Talking about the ease of administration, Dr Younes says that one day, these vaccines can be used easily for vaccine drives, where it can be used on 5,000 children, which is something other vaccines would not be able to provide considering their requirement for cold chain.

The best timeline according to me is six to 12 months, some people may think it’s too late, but it is not. This pandemic, in my opinion, is not going away anytime soon. In some countries, yes, but I don’t see it completely going away in 2021. It will be great to have multiple options.

Also Read: Coronavirus Explainer: Who Should Not Get Vaccinated? What Are The Possible Adverse Reactions And Other Questions Answered

At present, more than 50 lakh healthcare and frontline workers in India have been vaccinated against coronavirus in 21 days, as per Minister of State for Health, Ashwini Choubey. He also claimed that till January 26, a total of 200 lakh doses of ‘Covishield’ and 28.03 lakh doses of ‘Covaxin’ have been supplied.

NDTV – Dettol Banega Swasth India campaign is an extension of the five-year-old Banega Swachh India initiative helmed by Campaign Ambassador Amitabh Bachchan. It aims to spread awareness about critical health issues facing the country. In wake of the current COVID-19 pandemic, the need for WASH (WaterSanitation and Hygiene) is reaffirmed as handwashing is one of the ways to prevent Coronavirus infection and other diseases. The campaign highlights the importance of nutrition and healthcare for women and children to prevent maternal and child mortality, fight malnutrition, stunting, wasting, anaemia and disease prevention through vaccines. Importance of programmes like Public Distribution System (PDS), Mid-day Meal Scheme, POSHAN Abhiyan and the role of Aganwadis and ASHA workers are also covered. Only a Swachh or clean India where toilets are used and open defecation free (ODF) status achieved as part of the Swachh Bharat Abhiyan launched by Prime Minister Narendra Modi in 2014, can eradicate diseases like diahorrea and become a Swasth or healthy India. The campaign will continue to cover issues like air pollutionwaste managementplastic banmanual scavenging and sanitation workers and menstrual hygiene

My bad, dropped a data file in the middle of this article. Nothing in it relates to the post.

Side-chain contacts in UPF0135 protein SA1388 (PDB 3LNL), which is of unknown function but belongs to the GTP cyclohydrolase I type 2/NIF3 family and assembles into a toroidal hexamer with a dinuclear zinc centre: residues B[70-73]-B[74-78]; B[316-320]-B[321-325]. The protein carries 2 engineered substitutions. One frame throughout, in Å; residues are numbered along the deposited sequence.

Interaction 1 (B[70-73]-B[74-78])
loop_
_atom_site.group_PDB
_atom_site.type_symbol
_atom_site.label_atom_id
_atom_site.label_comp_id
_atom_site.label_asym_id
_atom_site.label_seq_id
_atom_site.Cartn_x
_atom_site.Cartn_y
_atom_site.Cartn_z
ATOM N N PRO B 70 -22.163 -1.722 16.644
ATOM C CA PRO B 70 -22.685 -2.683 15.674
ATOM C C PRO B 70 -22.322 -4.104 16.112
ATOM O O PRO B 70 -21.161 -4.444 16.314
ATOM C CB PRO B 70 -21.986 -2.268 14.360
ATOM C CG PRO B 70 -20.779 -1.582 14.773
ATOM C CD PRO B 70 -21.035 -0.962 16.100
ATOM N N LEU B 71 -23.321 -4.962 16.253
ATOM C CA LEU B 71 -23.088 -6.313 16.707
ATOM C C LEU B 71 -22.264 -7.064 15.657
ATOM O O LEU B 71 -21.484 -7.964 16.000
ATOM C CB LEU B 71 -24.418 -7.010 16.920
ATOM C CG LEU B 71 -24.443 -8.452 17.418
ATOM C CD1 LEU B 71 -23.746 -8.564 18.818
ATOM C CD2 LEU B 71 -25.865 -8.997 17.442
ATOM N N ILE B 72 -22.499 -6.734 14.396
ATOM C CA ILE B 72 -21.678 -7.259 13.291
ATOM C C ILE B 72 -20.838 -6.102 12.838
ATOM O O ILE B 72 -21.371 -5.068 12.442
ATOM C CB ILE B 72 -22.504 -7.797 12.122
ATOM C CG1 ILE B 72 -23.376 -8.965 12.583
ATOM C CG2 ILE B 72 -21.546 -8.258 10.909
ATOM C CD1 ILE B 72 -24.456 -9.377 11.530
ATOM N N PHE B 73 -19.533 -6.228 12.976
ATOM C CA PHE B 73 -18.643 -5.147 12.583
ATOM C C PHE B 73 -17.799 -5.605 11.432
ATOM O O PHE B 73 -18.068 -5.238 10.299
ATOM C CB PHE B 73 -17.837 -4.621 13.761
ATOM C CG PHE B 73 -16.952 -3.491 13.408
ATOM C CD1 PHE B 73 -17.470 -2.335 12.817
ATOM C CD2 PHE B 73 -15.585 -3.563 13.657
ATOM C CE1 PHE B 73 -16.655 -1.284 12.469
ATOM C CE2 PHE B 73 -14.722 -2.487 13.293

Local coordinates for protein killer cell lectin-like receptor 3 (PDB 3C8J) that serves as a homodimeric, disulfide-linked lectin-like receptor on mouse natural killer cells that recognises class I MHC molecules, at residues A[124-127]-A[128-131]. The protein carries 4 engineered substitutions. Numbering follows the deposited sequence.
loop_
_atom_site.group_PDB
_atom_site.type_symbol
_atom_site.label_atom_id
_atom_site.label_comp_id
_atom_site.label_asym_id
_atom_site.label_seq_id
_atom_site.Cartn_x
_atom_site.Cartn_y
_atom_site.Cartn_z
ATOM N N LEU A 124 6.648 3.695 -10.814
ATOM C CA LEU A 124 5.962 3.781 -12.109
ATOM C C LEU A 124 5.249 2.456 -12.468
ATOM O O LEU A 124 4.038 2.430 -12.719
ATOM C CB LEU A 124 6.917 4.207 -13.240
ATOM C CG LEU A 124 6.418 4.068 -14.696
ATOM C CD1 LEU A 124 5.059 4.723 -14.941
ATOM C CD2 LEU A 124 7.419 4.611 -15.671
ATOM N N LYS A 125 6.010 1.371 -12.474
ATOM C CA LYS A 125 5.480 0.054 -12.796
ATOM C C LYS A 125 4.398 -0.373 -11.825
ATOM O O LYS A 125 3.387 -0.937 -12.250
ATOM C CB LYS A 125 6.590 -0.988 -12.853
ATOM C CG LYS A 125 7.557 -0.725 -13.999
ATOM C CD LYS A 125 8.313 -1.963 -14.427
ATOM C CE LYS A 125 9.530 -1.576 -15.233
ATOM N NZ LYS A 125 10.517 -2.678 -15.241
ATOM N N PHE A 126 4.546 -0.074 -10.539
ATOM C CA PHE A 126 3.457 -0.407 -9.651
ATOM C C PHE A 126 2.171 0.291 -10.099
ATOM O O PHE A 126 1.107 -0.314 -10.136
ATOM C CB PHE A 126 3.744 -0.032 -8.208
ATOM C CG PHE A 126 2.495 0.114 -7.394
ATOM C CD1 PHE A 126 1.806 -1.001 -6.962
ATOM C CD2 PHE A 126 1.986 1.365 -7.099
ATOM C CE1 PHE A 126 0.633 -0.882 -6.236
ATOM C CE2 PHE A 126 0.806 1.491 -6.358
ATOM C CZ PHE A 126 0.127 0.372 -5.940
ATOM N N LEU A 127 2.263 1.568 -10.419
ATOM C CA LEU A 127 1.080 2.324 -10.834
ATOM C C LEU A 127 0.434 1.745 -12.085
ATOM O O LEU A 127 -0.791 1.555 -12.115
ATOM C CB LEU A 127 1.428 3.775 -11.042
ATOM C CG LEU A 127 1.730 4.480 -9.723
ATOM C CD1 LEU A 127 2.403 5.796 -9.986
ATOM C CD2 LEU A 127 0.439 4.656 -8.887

Coronavirus has spread to 195 countries. The total confirmed cases worldwide are 22,70,55,138 and 46,70,253 have died; 18,97,86,461 are active cases and 3,25,98,424 have recovered as on September 17, 2021 at 5:36 am.


3,33,81,728 34,403Cases
3,25,98,424 37,950Recovered
4,44,248 320Deaths
In India, there are 3,33,81,728 confirmed cases including 4,44,248 deaths. The number of active cases is 3,39,056 and 3,25,98,424 have recovered as on September 17, 2021 at 2:30 am.

State Details

State Cases Active Recovered Deaths

65,11,525 3,595

52,893 310

63,20,310 3,240

1,38,322 45


44,46,228 22,182

1,86,754 4,559

42,36,309 26,563

23,165 178


29,65,191 1,108

16,202 282

29,11,434 808

37,555 18

Tamil Nadu

26,40,361 1,693

16,756 120

25,88,334 1,548

35,271 25

Andhra Pradesh

20,34,786 1,367

14,708 105

20,06,034 1,248

14,044 14

Uttar Pradesh

17,09,628 23

193 11

16,86,549 11

22,886 1

West Bengal

15,59,567 707

8,025 25

15,32,922 725

18,620 7


14,38,373 28

409 5

14,12,880 22

25,084 1


10,18,298 580

5,335 105

10,04,845 681

8,118 4


10,04,988 31

352 2

9,91,077 29



9,54,230 4

103 1

9,45,173 5



8,25,677 22

149 0

8,15,446 22


Madhya Pradesh

7,92,374 7

119 5

7,81,738 12



7,70,697 9

327 8

7,60,562 17



7,25,864 12

72 6

7,16,134 6



6,62,785 259

5,282 43

6,53,603 301

3,900 1


6,01,180 30

314 11

5,84,399 38

16,467 3


5,97,074 468

5,381 15

5,85,914 479

5,779 4


3,48,102 6

102 8

3,42,867 14



3,43,330 20

284 12

3,35,657 32


Jammu And Kashmir

3,27,466 170

1,421 72

3,21,630 98


Himachal Pradesh

2,16,430 127

1,568 82

2,11,215 206

3,647 3


1,75,183 95

699 1

1,71,195 96



1,25,170 107

963 63

1,22,380 42

1,827 2


1,17,913 216

2,614 7

1,13,478 219

1,821 4


83,787 31

427 26

82,553 56

807 1


78,958 229

1,804 140

75,784 86

1,370 3


76,591 1,121

13,888 85

62,449 1,202

254 4


65,168 4

31 2

64,319 2


Arunachal Pradesh

53,990 47

536 9

53,183 56



30,802 64

775 28

29,648 36



30,763 32

505 14

29,610 44

648 2


20,631 6

41 1

20,383 5


Dadra And Nagar Haveli


5 0





4 0



Andaman And Nicobar Islands

7,595 3

15 2

7,451 1